Pure Violence on the Stage of Exception: Representations of Revolutions in Georg Büchner, Hugo von Hofmannsthal, Heiner Müller, and Elfriede Jelinek
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This dissertation examines pertinent issues of today's terrorism debate in frequently overlooked earlier representations of revolutionary and state violence. At the center of this debate is the state of exception through which the sovereign legitimizes the juridical order by suspending preexisting civil laws. As recent theorists have argued, this has become the paradigm for modern nation states. Walter Benjamin contends, however, that a permanent state of exception has existed since the Baroque and has subjected its victims to an empty eschaton, an end without messianic redemption and devoid of all meaning. As long as the order of the sovereign is based on the dialectical relationship between law-making and law-preserving violence, this state will persevere and the messianic promise will not come to fruition. Thus Benjamin conceives of another category of violence he calls "pure violence," which lies outside of the juridical order altogether. This type of violence also has the ability to reinstate history insofar as the inevitability of the state of exception has ceased any historical continuity. By looking at the revolutionary dramas of Georg Büchner, Hugo von Hofmannsthal, Heiner Müller, and Elfriede Jelinek, this study examines the ways in which representations of revolutions in language reinscribe the state of exception. The history of revolutions in these dramas is comprised of nothing more than the disjointed pieces of intertextual relations and citations of a preexisting language. These pieces construct merely the appearance of a historical code and demonstrate what is at stake for Benjamin: an eternally fragmented history. This study is particularly interested in textual and theatrical moments outside of this code (and outside of representation) that expose the possibility of "pure violence" or a type of revolutionary violence, which would allow for the messianic.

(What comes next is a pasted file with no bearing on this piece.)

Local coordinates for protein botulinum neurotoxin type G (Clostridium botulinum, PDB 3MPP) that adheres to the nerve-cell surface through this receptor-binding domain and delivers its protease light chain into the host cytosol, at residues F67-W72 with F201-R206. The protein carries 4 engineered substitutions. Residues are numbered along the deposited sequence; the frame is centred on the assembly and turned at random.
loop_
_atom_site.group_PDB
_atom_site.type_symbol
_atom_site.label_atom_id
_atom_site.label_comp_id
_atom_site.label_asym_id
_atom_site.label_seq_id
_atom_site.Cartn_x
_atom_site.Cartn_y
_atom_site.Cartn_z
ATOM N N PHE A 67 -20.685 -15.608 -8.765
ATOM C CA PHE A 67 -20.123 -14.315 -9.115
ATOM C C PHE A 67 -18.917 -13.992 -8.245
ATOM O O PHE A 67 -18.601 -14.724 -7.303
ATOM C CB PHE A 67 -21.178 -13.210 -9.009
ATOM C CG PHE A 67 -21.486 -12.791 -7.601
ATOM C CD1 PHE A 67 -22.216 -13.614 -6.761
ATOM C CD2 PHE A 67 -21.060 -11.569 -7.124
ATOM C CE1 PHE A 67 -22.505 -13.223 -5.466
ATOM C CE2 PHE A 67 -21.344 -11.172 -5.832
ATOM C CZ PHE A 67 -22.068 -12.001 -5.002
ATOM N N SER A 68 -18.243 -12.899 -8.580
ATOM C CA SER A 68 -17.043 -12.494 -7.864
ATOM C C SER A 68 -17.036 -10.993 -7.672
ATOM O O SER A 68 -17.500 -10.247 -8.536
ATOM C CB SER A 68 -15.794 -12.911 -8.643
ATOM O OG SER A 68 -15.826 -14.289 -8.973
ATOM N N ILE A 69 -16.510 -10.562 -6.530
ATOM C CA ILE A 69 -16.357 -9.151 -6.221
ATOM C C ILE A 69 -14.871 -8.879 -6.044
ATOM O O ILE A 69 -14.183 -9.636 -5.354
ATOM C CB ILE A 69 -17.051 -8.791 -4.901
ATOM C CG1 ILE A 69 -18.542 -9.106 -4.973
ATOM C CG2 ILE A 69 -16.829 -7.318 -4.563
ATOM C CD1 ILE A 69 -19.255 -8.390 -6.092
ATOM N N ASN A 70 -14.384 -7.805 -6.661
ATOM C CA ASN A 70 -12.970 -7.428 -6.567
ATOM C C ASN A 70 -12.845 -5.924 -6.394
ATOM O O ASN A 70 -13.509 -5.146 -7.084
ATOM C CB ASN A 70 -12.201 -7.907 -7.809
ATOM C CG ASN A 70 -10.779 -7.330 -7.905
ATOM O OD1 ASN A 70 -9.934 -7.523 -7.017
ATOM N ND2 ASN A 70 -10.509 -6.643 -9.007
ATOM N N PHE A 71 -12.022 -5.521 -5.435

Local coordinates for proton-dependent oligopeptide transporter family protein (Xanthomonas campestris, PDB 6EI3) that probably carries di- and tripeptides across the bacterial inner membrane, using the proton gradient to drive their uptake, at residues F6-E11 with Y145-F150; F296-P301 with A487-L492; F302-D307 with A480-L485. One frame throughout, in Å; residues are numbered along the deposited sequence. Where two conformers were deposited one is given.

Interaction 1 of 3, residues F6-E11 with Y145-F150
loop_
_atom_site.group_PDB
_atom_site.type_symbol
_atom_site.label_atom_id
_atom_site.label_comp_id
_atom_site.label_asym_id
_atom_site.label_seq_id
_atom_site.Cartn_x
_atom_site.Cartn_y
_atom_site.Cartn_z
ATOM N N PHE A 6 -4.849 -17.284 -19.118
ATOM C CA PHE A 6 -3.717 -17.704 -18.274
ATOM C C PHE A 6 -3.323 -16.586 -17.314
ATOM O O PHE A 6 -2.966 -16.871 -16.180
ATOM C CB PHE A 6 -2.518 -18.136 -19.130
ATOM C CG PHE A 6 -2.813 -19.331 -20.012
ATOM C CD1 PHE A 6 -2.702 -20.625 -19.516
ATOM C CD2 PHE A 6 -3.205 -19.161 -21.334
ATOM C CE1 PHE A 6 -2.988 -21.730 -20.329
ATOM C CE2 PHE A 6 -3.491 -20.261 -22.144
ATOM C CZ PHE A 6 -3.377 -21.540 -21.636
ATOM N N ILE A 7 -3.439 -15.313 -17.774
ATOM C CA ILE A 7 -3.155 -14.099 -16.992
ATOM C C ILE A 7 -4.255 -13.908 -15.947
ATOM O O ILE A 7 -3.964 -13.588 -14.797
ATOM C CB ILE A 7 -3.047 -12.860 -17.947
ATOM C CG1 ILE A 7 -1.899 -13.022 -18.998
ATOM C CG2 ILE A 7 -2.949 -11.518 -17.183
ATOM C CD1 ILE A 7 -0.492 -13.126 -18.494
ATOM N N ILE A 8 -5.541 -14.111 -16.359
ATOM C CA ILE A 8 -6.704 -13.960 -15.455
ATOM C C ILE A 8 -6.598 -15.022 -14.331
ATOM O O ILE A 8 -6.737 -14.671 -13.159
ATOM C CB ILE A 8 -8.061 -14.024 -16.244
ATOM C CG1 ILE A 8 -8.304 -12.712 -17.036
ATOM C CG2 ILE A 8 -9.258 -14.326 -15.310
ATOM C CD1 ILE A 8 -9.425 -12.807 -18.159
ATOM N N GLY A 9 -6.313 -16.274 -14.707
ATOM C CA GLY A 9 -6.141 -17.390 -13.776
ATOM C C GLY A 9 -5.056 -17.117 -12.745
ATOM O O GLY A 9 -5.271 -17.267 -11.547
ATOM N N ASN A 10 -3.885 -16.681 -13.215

- German